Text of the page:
German Collaborative Asthma Cohort

Bronchial asthma is one of the most common chronic lung diseases in childhood and adolescence.
In the majority of patients suffering from asthma, the first symptoms appear in early childhood. However, only a minority of patients who experience wheezing typical of asthma within the first 2-3 years of their lives develop allergic asthma at school age. The most common school-aged asthma phenotype is associated with atopic sensitization to seasonal and perennial allergens, yet other children also suffer from non-allergic asthma for years.

During adolescence, the symptoms improve in some asthmatic patients, but for a significant proportion of patients symptoms return in adulthood. In another group of patients, the symptoms do not diminish even in adolescence, but continue to develop into asthma in adulthood and associated pathological changes in the airways. These patients are at high risk of developing a severe form or difficult-to-treat form of asthma. Although only about 5 to 10% of asthma patients suffer from this severe condition, the cost of their treatment represents a disproportionate share of the health costs of the disease.

In order to predict how a disease will progress and how it should be treated, the DZL launched the All Age Asthma Cohort (ALLLIANCE Cohort) in the first funding period. It now includes more than 1,000 patients and healthy volunteers between the ages of six months and 84 years-of-age. After a comprehensive baseline investigation, the asthma patients usually come to the respective study centers annually. Healthy volunteers who serve as a control group are examined once.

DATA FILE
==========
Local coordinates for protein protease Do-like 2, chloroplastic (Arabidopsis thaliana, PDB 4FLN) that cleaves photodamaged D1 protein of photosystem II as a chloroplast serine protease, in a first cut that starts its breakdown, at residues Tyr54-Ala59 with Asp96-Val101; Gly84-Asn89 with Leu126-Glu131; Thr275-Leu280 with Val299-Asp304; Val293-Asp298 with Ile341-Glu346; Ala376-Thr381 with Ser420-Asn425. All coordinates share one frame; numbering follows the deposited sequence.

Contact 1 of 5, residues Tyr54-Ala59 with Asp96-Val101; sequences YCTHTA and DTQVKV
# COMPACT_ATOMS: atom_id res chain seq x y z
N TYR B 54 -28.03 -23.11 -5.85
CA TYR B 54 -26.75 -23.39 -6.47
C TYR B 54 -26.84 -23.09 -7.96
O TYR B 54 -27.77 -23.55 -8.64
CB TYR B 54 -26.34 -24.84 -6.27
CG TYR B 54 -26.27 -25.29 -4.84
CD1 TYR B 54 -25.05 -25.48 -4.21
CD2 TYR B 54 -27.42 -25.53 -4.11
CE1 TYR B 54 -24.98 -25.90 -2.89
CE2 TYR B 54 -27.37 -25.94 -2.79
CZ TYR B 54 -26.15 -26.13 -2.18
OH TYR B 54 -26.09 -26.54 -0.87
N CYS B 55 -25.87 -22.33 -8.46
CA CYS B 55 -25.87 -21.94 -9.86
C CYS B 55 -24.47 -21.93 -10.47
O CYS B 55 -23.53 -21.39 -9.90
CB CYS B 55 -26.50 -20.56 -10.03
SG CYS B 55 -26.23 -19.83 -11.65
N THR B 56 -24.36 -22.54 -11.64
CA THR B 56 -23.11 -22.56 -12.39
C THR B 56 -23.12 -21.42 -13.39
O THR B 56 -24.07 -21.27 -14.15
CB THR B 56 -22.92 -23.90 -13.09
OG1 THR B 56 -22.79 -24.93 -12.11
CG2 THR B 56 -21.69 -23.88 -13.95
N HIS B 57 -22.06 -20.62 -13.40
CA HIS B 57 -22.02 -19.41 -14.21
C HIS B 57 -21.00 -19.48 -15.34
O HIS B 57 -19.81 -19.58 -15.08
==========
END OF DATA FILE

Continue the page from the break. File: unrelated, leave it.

As part of the study program, the ALLIANCE study team measures the lung function and airway inflammation of the test persons and examines the extent to which they are sensitized to certain allergens. Biomaterials such as blood, nasal swabs, sputum and exhaled air are collected and analyzed. Structured interviews, questionnaires and data from the patient records document symptoms, disease progression, living conditions and environmental factors. In order to be able to directly compare the results in children and adults, the spectrum of examinations is as similar as possible and the processes are standardized.

With the help of a whole series of in depth molecular-biological analysis methods ('deep phenotyping') mechanisms of the different courses of the disease are to be elucidated. The data and biobanks of the ALLIANCE cohort now include hundreds of thousands of data points and patient samples. Their analysis has already begun. The aim of the study is to identify biomarkers (signaling molecules), which should make it possible to identify the respective sub-form of the disease as early as possible in the future. This would also make it possible to tailor the treatment to each individual patient much more individually.



Scientific Head:

Prof. Dr. Gesine Hansen

Cooperating Partners within the DZL: Airway Research Center North (ARCN),
Biomedical Research in Endstage And ObsTructive Lung Disease Hannover (BREATH), Comprehensive Pneumology Center (CPC) Munich, Universities of Giessen and Marburg Lung Center (UGMLC)